When we finally arrived at the hospital, I felt so much pressure that I really thought I'd have the baby right there in the hospital entrance, but thankfully a nurse was just arriving at the hospital, and she wheeled me up to the third floor, only banging me once into the elevator door. She apologized profusely, and I finally looked at her and said blankly, "Listen, I'm having a lot more pain in other regions of my body, I really wouldn't worry about it." All the delivery rooms were full so I was taken to an observation room where at first observation, the nurse realized the head was already coming so yeah, I really needed one of those occupied delivery rooms. They set up a make-shift room and phoned my doctor while I quickly undressed with the help of a new nurse with a thick accent. I honestly couldn't breathe at this point, and my body was on fire so she kept reminding me to breathe along with her...you know..."Hee, hee, hooooo.....hee, hee, hooooo." I did the best I could, but it was a lot harder than the movies make it seem because while I sat trying to concentrate on my breathing all the other nurses were trying to poke or prod me in one way or another, and my body was on fire. I kept begging for wet rags, and finally they conceded. Tim had arrived from parking the car, and he ran down the hall and grabbed me ice chips and dutifully held one of my hands while placing ice chip after ice chip on my tongue. I was so hot!
One nurse tried to put an IV in my left arm, and I just looked at her and said, "Um...not during a contraction." Hello?! So she waited for about five seconds before poking my arm and missing my vein so badly that Carmen, the nurse with the accent, just said, "I think she's going to have this baby without an IV." Bless you Carmen. Bless you. I kept looking at Tim, and he kept staring down at my legs. And just like that...my water burst. Whoa...I had also never experienced that. And all I have to say is whoa, that was crazy.
My doctor had barely walked in the door, and the nurses were tying up his gown when I yelled, "She's coming. I'm pushing. MY BODY IS PUSHING!" He slipped on his gloves just in time to grab her head and ask me to push one final time. Holy hell, it was painful. It was so painful. I screamed in a way I didn't know I could scream--in such a high pitch cheerleader kind of way, and if you know me, you know I am no cheerleader.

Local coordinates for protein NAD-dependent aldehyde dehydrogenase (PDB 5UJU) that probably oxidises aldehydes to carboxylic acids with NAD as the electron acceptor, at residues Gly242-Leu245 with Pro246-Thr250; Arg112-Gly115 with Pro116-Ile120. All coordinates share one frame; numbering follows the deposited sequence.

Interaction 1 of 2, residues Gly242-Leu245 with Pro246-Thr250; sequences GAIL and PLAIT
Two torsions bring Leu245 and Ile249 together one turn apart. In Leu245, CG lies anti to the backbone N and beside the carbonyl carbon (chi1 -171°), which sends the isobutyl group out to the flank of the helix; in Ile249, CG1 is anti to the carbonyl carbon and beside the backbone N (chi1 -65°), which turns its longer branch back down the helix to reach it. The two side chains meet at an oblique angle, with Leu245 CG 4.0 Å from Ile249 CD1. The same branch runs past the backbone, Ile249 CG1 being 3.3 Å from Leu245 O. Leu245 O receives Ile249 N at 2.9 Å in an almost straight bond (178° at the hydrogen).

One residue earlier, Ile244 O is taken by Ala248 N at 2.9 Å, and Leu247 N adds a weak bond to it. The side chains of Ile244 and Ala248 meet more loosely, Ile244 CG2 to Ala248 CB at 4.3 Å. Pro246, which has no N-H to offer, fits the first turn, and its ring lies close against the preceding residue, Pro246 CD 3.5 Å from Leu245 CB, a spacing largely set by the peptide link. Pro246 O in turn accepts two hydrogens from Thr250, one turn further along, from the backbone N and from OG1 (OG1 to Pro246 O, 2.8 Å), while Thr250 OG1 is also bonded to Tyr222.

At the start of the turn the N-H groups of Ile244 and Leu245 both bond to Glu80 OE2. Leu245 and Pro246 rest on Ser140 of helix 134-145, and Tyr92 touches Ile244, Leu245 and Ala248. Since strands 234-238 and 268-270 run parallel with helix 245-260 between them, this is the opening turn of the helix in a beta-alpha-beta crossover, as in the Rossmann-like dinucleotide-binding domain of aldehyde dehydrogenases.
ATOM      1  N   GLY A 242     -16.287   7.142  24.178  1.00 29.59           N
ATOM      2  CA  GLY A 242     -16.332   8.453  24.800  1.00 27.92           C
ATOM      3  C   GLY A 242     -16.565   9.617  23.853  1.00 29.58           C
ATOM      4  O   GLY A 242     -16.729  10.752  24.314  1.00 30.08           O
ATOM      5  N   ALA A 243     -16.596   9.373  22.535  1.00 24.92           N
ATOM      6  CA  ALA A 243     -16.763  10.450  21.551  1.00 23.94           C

Eighteen minutes after I entered the hospital, Felicity Birdie Bea was born at 8:29pm. The moment she was out of my body, I felt sweet relief. The relief left as soon as I realized I tore and would need stitches, but my body calmed down quickly. It was the most amazing feeling I had ever experienced. I'd do it again that way if I knew it was always going to be just 18 minutes. I have no idea how some women labor for hours without pain medication. Awful. Just awful.
With my body calm, it instantly began to shake because it was cold so I started begging for warm blankets. The nurses looked at me like I was crazy. One minute she's screaming for wet rags, the next she's asking for blankets. I'm sure that's what they were thinking, but they were kind, and they brought me several warm blankets. I sat there taking everything in and looked to my left where the nurses were huddled over my brand new baby girl. And just like I have with my other girls, I began to get emotional as I watched them clean her skin and wrap her in a blanket. That is my favorite moment after delivery. I know the room was loud and full of people, but it seemed so quiet to me. It was just me and Felicity, just as it had been for the previous nine months. I couldn't wait to hold her and kiss her sweet face, which I did about a hundred times that night.
That's the story of how Felicity came to be. To this day, I feel a deep sense of gratitude for Tim, our neighbors, Carmen and the other nurses who helped me that night. It was so crazy and fast that I literally couldn't have done it without them.